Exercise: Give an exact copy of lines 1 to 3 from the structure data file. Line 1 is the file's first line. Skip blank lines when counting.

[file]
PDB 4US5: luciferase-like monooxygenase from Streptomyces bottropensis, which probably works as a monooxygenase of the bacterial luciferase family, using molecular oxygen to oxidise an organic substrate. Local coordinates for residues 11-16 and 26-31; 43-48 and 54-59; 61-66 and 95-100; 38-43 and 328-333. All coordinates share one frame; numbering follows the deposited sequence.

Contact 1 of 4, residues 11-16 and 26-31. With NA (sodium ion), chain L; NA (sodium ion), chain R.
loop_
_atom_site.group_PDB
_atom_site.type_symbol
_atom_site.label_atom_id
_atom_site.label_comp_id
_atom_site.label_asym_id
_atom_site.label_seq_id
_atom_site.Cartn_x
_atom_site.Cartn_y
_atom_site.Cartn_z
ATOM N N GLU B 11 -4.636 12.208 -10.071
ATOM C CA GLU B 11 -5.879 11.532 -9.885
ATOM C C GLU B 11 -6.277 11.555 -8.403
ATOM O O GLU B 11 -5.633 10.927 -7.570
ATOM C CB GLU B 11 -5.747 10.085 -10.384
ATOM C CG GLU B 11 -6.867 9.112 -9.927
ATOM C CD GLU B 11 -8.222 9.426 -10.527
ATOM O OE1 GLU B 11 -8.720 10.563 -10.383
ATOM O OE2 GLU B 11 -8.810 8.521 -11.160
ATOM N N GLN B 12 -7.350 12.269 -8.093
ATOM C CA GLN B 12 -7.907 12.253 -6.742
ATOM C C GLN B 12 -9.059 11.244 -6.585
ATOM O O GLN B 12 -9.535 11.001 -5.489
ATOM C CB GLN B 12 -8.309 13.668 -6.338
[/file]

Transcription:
PDB 4US5: luciferase-like monooxygenase from Streptomyces bottropensis, which probably works as a monooxygenase of the bacterial luciferase family, using molecular oxygen to oxidise an organic substrate. Local coordinates for residues 11-16 and 26-31; 43-48 and 54-59; 61-66 and 95-100; 38-43 and 328-333. All coordinates share one frame; numbering follows the deposited sequence.

Contact 1 of 4, residues 11-16 and 26-31. With NA (sodium ion), chain L; NA (sodium ion), chain R.
loop_